Robert Laszewski—a prominent consultant to health insurance companies—recently wrote in a remarkably candid blog post that, while Obamacare is almost certain to cause insurance costs to skyrocket even higher than it already has, “insurers won’t be losing a lot of sleep over it.” How can this be? Because insurance companies won’t bear the cost of their own losses—at least not more than about a quarter of them. The other three-quarters will be borne by American taxpayers.
For some reason, President Obama hasn’t talked about this particular feature of his signature legislation. Indeed, it’s bad enough that Obamacare is projected by the Congressional Budget Office to funnel $1,071,000,000,000.00 (that’s $1.071 trillion) over the next decade (2014 to 2023) from American taxpayers, through Washington, to health insurance companies. It’s even worse that Obamacare is trying to coerce Americans into buying those same insurers’ product (although there are escape routes). It’s almost unbelievable that it will also subsidize those same insurers’ losses.
But that’s exactly what it will do—unless Republicans take action. As Laszewski explains, Obamacare contains a “Reinsurance Program that caps big claim costs for insurers (individual plans only).” He writes that “in 2014, 80% of individual costs between $45,000 and $250,000 are paid by the government [read: by taxpayers], for example.”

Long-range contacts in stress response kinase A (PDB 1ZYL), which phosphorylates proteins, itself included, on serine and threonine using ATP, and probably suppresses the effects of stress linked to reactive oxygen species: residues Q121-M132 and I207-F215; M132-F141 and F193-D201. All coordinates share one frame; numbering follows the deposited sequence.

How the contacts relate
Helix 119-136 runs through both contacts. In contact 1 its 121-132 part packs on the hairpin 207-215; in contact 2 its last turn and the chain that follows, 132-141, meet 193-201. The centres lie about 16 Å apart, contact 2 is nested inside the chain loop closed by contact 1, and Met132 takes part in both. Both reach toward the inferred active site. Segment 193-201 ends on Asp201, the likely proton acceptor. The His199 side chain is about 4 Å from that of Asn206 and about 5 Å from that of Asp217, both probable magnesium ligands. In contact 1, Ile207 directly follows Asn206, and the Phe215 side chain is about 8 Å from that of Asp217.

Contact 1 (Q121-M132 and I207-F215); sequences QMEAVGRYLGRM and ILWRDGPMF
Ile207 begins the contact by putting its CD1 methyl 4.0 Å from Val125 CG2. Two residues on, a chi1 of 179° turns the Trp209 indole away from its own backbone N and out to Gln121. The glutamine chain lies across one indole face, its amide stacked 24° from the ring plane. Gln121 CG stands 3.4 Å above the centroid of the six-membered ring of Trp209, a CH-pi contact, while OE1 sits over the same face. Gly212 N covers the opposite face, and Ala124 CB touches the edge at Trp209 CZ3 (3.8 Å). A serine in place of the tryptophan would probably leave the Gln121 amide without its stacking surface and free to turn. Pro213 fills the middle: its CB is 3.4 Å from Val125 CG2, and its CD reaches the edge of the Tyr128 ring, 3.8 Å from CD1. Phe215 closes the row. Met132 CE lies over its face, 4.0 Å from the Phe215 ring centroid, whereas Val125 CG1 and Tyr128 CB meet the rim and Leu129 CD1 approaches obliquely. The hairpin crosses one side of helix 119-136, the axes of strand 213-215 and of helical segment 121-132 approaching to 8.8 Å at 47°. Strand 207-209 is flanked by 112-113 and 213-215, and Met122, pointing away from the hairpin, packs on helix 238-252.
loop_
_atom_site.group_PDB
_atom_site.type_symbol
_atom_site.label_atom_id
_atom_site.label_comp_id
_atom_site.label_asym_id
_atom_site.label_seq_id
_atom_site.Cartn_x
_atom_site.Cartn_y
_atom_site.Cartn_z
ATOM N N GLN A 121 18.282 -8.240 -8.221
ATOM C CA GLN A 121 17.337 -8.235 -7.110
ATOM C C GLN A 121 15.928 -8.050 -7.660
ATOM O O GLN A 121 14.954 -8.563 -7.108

In other words, insurance purchased through Obamacare’s government-run exchanges isn’t even full-fledged private insurance; rather, it’s a sort of private-public hybrid. Private insurance companies pay for costs below $45,000, then taxpayers generously pick up the tab—a tab that their president hasn’t ever bothered to tell them he has opened up on their behalf—for four-fifths of the next $200,000-plus worth of costs. In this way, and so many others, Obamacare takes a major step toward the government monopoly over American medicine (“single payer”) that liberals drool about in their sleep.
Laszewski adds, “The reinsurance program has done and will continue to do what it was intended to do; help attract and keep more carriers in Obamacare than might have otherwise come.” Thus, Obamacare is being aided by having taxpayers subsidize big insurance companies’ business expenses. (Who could ever have guessed that big government and big business might be natural allies?)
But, amazingly, it doesn’t stop there. Laszewski writes that Obamacare also contains a “Risk Corridor Program that limits overall losses for insurers.” So insurers not only don’t have to pay out all of their costs; they also don’t have to swallow all of their losses.
Laszewski explains that if an insurance company expects its costs in a given year to be X, and those costs end up being more than X plus 2 percent, taxpayers will come to that insurance company’s rescue—thanks to Obamacare. In fact, once an insurance company covers that initial 2 percent in unexpected costs, taxpayers will cover at least 80 percent of any additional costs the insurer accrues.